_{2}by the sequence (a)-(d) in FIG. 1. FIG. 1(a) illustrates the entire lattice Λ (only a part of the lattice is shown, since the lattice extends over the entire plane). One lattice point is chosen as the origin and is denoted by a ring in FIG. 1(a). The voronoi region V.sub.Λ(0) around the origin is also illustrated. The scaled voronoi region rV.sub.Λ(0) is illustrated in FIG. 1(b). In this example r=4. In FIG. 1(b) it is noted that several lattice points fall on the border of 4V.sub.Λ(0). For this reason the scaled voronoi region is displaced by a displacement vector α lying within the voronoi region V.sub.Λ(0), as illustrated in FIG. 1(c). This results in the scaled and displaced voronoi region 4V.sub.Λ(0)+α. Finally the voronoi codebook C.sub.Λ(4,α) is formed by taking the intersection between the lattice Λ and the scaled and displaced voronoi region 4V.sub.Λ(0)+α, as illustrated in FIG. 1(d). It is noted that no points in the codebook fall on the border.

**[0055]**FIG. 2(a)-(d) illustrates a similar sequence for a hexagonal lattice A

_{2}. It is appreciated that the same principles may be used for other and higher dimensional voronoi codebooks.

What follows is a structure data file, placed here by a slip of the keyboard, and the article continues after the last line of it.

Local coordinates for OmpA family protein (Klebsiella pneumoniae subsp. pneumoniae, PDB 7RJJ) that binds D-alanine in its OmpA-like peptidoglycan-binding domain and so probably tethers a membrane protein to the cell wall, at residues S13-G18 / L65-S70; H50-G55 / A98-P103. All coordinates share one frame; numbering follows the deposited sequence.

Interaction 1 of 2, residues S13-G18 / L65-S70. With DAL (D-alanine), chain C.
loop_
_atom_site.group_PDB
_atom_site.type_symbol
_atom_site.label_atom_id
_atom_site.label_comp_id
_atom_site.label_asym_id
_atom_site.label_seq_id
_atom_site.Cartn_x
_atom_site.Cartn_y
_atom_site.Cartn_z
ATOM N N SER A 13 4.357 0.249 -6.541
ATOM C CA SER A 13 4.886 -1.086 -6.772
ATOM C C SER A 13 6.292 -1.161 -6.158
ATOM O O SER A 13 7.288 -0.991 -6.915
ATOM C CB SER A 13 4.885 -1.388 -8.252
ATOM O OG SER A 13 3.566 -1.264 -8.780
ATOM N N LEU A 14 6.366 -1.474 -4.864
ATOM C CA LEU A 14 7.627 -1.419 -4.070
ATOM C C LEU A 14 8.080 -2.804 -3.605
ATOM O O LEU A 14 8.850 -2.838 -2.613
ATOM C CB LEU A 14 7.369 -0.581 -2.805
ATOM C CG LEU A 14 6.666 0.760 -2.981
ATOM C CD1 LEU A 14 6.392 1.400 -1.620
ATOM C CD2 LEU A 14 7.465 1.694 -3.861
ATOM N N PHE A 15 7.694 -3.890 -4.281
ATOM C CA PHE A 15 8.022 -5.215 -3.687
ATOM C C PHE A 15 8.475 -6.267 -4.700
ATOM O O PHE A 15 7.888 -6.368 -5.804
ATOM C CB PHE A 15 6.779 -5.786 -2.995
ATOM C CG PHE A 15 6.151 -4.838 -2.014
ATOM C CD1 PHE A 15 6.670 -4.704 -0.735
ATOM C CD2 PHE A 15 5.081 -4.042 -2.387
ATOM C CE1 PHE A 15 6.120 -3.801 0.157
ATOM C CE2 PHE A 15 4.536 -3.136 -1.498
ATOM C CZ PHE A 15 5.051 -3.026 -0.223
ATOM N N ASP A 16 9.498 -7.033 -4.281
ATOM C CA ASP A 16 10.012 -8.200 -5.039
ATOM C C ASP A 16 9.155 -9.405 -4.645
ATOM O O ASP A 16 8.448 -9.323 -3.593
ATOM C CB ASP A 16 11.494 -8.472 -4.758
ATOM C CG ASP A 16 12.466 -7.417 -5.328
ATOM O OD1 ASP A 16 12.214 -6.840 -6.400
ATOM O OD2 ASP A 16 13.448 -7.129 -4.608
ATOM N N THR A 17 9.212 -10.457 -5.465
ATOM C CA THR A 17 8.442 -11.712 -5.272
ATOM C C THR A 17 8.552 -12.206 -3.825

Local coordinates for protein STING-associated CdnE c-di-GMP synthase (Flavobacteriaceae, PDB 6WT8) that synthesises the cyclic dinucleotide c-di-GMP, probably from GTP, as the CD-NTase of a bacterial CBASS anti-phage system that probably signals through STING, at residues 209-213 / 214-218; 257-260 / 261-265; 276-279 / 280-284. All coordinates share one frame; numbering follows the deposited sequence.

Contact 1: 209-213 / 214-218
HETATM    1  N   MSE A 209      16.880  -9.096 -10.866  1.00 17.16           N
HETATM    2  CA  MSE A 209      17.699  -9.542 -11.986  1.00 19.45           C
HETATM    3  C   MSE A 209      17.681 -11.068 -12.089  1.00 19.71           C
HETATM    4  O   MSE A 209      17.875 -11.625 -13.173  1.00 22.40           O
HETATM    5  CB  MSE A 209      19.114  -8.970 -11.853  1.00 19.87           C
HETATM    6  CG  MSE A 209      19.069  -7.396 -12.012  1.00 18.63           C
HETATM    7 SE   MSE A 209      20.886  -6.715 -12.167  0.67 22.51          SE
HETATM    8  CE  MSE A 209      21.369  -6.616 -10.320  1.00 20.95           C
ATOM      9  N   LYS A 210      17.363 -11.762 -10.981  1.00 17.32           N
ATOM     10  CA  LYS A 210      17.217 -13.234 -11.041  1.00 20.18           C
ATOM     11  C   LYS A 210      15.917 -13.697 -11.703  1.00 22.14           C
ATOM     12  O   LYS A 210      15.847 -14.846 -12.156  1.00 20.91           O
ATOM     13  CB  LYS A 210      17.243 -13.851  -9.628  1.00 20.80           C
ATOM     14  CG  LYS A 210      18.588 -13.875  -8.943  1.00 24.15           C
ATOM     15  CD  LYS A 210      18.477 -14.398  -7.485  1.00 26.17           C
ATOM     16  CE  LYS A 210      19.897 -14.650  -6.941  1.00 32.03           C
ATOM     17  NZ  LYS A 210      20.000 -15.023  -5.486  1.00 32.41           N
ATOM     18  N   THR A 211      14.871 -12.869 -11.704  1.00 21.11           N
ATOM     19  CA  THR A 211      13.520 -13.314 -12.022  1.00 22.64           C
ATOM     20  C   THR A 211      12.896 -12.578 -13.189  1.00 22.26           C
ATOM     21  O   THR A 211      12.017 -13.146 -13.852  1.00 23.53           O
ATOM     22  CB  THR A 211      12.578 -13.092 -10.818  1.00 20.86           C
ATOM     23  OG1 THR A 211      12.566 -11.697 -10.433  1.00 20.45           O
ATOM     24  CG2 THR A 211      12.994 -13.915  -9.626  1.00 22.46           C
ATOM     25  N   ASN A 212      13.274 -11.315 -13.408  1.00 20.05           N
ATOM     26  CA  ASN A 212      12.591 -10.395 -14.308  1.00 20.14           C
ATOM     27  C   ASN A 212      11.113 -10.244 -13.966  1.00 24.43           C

**[0056]**The total number of points belonging to a voronoi codebook C.sub.Λ(r,α) is r

^{d}which is equivalent to saying that the codebook has log

_{2}r bits/dimension.

**[0057]**The present invention is based on lattice division, which is described in APPENDIX I. With lattice division a lattice vector y may be decomposed into a quotient vector q and a remainder vector r by dividing y with a positive integer p in accordance with:

**y**=pq+r (4)

**where r**.di-elect cons.C.sub.Λ(p,α). The quotient q is a vector which may be decomposed into a further quotient and remainder, and this procedure may be repeated for obtaining smaller and smaller remainders. The algorithm may be summarized by the following pseudo code:

**TABLE**-US-00001 Given a set of integers, p

_{1},p

_{2},... all positive and ≧2 and a set of vectors a

_{1},a

_{2},... εV.sub.Λ(0); y

_{i}= p

_{i}+1y

_{i}+1 + r

_{i}+1 with r

_{i}+1 εC.sub.Λ(p

_{i}+1,a

_{i}+1), for i = 0,1,...